Eligible employees can take unpaid parental leave to look after their child’s welfare, eg to:

  • spend more time with their children
  • look at new schools
  • settle children into new childcare arrangements
  • spend more time with family, such as visiting grandparents

Their employment rights (like the right to pay, holidays and returning to a job) are protected during parental leave.
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Parental leave is unpaid. Employees are entitled to 18 weeks’ leave for each child and adopted child, up to their 18th birthday.

The limit on how much parental leave each parent can take in a year is 4 weeks for each child (unless the employer agrees otherwise).

Employees must take parental leave as whole weeks (eg 1 week or 2 weeks) rather than individual days, unless the employer agrees otherwise or if the child is disabled. Employees don’t have to take all the leave at once.

A ‘week’ equals the length of time an employee normally works over 7 days.

If an employee works 3 days a week, one ‘week’ of parental leave equals 3 days. If an employee works irregular weeks the number of days in a ‘week’ is the total number of days they work a year divided by 52.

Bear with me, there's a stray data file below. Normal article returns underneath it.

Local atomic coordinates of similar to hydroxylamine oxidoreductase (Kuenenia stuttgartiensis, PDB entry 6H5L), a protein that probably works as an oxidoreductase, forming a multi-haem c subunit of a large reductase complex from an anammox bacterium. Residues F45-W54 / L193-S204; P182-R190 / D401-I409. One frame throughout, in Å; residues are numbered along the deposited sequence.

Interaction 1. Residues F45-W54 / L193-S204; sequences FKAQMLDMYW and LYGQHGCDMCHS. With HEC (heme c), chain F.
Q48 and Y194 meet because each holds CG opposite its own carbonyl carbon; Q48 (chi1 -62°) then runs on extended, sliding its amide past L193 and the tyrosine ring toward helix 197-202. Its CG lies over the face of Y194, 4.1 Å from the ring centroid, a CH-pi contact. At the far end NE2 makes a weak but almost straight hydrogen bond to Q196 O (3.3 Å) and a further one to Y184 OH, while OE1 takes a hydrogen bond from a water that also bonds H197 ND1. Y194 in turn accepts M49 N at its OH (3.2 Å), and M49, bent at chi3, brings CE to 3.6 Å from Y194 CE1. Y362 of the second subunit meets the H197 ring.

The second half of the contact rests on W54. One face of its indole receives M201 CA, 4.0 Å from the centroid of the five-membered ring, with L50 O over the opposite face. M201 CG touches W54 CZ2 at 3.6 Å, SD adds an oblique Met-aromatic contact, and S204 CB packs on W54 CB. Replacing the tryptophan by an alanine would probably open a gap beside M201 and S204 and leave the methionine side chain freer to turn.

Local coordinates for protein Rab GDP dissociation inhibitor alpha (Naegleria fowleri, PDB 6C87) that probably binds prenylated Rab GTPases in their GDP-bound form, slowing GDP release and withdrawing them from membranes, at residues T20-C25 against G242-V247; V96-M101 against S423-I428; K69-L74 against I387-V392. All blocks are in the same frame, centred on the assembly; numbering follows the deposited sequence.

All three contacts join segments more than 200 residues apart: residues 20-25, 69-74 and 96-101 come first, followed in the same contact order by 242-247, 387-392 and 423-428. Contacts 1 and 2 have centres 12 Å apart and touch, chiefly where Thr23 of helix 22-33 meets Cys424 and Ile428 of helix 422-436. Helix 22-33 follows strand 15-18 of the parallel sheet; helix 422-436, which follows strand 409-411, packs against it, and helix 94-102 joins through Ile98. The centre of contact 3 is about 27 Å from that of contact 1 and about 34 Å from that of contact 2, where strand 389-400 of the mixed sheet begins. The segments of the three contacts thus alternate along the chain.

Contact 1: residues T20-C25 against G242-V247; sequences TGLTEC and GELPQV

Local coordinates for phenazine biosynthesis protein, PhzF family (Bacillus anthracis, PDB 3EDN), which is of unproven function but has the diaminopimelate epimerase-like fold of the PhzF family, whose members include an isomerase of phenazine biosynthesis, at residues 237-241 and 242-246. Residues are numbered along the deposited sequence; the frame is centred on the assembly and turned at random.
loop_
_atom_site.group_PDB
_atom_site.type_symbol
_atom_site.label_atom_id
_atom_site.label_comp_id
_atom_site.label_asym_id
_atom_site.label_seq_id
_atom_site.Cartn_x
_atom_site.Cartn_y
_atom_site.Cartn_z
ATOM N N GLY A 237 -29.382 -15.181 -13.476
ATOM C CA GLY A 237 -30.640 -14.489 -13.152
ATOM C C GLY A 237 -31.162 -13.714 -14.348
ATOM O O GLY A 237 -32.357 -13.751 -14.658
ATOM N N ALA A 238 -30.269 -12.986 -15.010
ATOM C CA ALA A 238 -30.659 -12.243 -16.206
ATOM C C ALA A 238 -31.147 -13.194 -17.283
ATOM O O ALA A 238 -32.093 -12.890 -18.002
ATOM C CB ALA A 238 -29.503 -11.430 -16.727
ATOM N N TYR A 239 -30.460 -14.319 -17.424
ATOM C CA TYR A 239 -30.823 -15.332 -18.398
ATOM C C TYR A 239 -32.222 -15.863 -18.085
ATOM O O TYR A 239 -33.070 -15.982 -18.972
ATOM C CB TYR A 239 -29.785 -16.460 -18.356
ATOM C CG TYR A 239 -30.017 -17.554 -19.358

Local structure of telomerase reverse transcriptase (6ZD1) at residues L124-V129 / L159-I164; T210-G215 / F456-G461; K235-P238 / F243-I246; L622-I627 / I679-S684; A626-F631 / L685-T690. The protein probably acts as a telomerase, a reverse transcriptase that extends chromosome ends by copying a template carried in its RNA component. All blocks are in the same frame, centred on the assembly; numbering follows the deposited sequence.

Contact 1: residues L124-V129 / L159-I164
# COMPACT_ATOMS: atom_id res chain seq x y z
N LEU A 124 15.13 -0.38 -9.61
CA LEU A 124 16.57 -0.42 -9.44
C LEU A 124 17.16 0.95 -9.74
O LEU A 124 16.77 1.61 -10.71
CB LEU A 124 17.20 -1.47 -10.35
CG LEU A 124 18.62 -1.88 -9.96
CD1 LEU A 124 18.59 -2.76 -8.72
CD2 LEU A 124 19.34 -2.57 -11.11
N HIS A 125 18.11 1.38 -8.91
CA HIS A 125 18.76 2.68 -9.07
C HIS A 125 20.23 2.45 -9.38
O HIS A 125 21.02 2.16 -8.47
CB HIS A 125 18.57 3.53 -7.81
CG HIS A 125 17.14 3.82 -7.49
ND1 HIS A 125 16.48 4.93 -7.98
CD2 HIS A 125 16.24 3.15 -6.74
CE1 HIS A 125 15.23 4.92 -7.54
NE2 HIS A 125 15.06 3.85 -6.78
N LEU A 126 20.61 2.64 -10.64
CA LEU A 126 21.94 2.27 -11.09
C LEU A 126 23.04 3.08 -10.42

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Carrying leave over from a previous job

Parental leave applies to each child not to an individual’s job.

An employee is entitled to 18 weeks. They’ve used 10 with a previous employer. They can use up to 8 weeks with their new employer if they’re eligible.

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Employees qualify if all of these apply:

  • they’ve been in the company for more than a year
  • they’re named on the child’s birth or adoption certificate or they have or expect to have parental responsibility
  • they’re not self-employed or a ‘worker’, eg an agency worker or contractor
  • they’re not a foster parent (unless they’ve secured parental responsibility through the courts)
  • the child is under 18

Employers can ask for proof (like a birth certificate) as long as it’s reasonable to do so, eg they can’t ask for proof each time an employee requests leave.

Employers can extend parental leave to those groups who aren’t eligible.
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Notice period

Employees must give 21 days’ notice before their intended start date. If they or their partner are having a baby or adopting, it’s 21 days before the week the baby or child is expected.

Employees must confirm the start and end dates in their notice. Unless an employer requests it, this doesn’t have to be in writing.

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Refusing leave

Leave can’t be refused or delayed if:

  • the employer doesn’t have a ‘significant reason’, eg it would cause serious disruption to the business
  • it’s being taken by the father or partner immediately after the birth or adoption of a child
  • it means an employee would no longer qualify for parental leave, eg postponing it until after the child’s 18th birthday

If it’s postponed, the employer:

  • must write explaining why within 7 days of the original request
  • suggest a new start date – this must be within 6 months of the requested start date
  • can’t change the amount of leave being requested